By Shefali Rai, January 12 2020—
A global calamity forges on – but do we still care? Health care workers are burnt out. Even in October Alberta ranked at the top of all provinces for pandemic fatigue with 53 percent of us feeling exhausted. As a country, we’ve reached a total of 15,000 deaths related to COVID-19. This continuous beat down of the human race seems to have no end in sight with most countries now well into their second wave of infections. So yes, we are drained, unmotivated and downright “over it.”
Pandemic fatigue shouldn’t be confused with post-viral fatigue — which is typically associated with achy muscles, confusion and feeling extremely tired after having contracted COVID-19.
The World Health Organization (WHO), along with Prime Minister Trudeau, admits that if we don’t soon find effective and creative ways of overcoming this pandemic fatigue, it will be a very long and challenging winter for all of us.
Of course, policymakers and government officials in partnership with the WHO have developed strategies to reinforce our spirits and cooperation with protocols. In an effort to keep morale high, the WHO has outlined strategies for governments to follow. Yet, with members of Gen Z being the most susceptible to pandemic fatigue, what strategies are there for young people? And with exams lurking around the corner, how can we cope?
The University of Calgary’s counselling services provide unique solutions to us students. A typical 20-something-year-old usually doesn’t have an entire system of tools curated for them. Fortunately for us students, it’s just a matter of taking advantage of these resources. From online pet therapy sessions to stress management workshops, there’s bound to be a solution for each one of us.
Recently, an interactive “Ask A Counsellor” workshop opened up the floor for students to ask serious questions about the pandemic in a relaxed and non-judgemental online setting. Student Wellness Services Counsellors Danni Lei and Alex Klassen engage with students on a monthly basis with this workshop. For students wanting more anonymity, both Lei and Klassen are also available over email to answer questions about how to access mental health resources or counselling supports.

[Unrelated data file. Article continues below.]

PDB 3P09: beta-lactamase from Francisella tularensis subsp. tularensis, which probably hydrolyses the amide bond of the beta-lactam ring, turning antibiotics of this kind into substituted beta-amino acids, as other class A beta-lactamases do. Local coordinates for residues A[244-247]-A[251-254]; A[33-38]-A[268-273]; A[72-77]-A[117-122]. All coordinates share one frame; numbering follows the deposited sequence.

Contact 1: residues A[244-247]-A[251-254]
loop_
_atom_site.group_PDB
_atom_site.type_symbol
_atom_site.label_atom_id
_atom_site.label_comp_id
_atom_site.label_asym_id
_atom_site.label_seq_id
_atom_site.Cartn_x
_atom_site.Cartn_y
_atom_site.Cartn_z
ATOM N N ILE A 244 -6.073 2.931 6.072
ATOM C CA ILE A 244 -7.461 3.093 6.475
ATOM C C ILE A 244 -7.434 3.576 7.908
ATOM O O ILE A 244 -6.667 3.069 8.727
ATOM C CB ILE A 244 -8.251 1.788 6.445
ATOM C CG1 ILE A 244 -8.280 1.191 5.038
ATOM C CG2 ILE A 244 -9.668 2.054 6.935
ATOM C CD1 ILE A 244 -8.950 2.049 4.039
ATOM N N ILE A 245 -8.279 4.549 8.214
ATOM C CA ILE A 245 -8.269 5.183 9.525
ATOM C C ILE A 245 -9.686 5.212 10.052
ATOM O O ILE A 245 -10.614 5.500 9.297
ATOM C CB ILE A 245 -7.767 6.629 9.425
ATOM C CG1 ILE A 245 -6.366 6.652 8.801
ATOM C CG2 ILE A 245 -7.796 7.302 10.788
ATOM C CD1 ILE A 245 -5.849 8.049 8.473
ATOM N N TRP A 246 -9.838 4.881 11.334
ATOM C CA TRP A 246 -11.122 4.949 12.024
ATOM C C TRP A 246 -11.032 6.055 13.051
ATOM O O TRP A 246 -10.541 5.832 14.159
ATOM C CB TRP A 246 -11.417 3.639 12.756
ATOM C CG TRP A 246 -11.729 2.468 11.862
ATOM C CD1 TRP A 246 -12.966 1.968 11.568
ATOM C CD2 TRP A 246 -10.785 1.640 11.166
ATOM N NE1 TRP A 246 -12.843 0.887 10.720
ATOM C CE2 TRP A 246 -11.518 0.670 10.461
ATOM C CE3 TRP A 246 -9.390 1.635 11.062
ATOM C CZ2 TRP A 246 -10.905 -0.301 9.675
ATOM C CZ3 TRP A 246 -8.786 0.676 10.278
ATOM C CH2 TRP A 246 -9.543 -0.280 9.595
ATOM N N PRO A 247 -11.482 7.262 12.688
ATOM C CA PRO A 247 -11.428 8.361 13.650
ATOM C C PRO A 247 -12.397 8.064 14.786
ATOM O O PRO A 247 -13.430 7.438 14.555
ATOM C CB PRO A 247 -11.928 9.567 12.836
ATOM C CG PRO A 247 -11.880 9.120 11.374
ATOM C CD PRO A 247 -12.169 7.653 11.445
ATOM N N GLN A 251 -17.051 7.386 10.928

Lei doesn’t shy away from acknowledging that “[these are] unprecedented and chaotic time[s] for students.” That our “anxiety is valid”, and there is a lot of “uncertainty, confusion and unique stressors impacting all levels [of student life].”
Klassen resonates with Lei and confesses to feeling a rollercoaster of emotions on any given day.
“Some days I keep going and [have] things to be grateful for and other days I’m crushed by it,” Klassen admits.
Lei recognizes, “[that what is] missing in our lives right now is transition periods. “That transit from work and school [is missing].”
“When things are set up normally, we have ritualistic types of things [that] we do to signify the next part of the day. Hopping on a train or car, [we have a] marked transition of going to work [and] a lot of that is broken down when [we] work from home,” adds Klassen.
Both Klassen and Lei agree the first step towards finding solutions to deal with our pandemic fatigue is to acknowledge that it’s hard because of the way the system and environment is set up right now.
Klassen urges us to “start there,” with that acknowledgement, “rather than being too hard on ourselves.”
In terms of conquering our general dismay with this pandemic, Lei offers up a more realistic resolution to this problem. Rather than the usual “keep calm and keep moving on” slogan we hear from the authorities; Lei wants us to “intentionally and consciously create space to think about what we need to meaningfully recharge.”
With the constant bombardment of protocols and advice we are receiving from government officials, Lei suggests we “step back and ask all of ourselves, what might I need to recharge [and take] a meaningful break?”
Klassen promotes this idea of “asking for some kind of self-care. Wholeheartedly taking a night off or playing a game [should be] done from a nourishing place rather than a guilt driven place of feeling bad for watching Netflix,” he says.
But when that pandemic fatigue strikes, Lei believes in “adjusting tasks for the day.” When experiencing a low energy state, she approaches “school and life a little bit differently.”
“Maybe in those moments we are reading articles passively, outlining things versus writing [with] any details [or] intentionally inviting ourselves to go out for longer walks and recognizing that this might be [exactly] what we need,” she discusses.
Klassen also suggests compiling a self-care list.
“Put it on paper…to legitimize it,” he says.
Even though we all know we need to “stay strong,” asking for help when we’re overwhelmed, taking breaks and most importantly, acknowledging our fatigue are necessary first steps to overcoming pandemic fatigue. Whether it’s going for long outdoor walks, taking a slower approach chipping away at our to-do list, or playing your favorite game without feeling guilty – we all need to look inward and keep searching for creative ways to keep our fatigue at bay if we want to see the light at the end of this pandemic tunnel.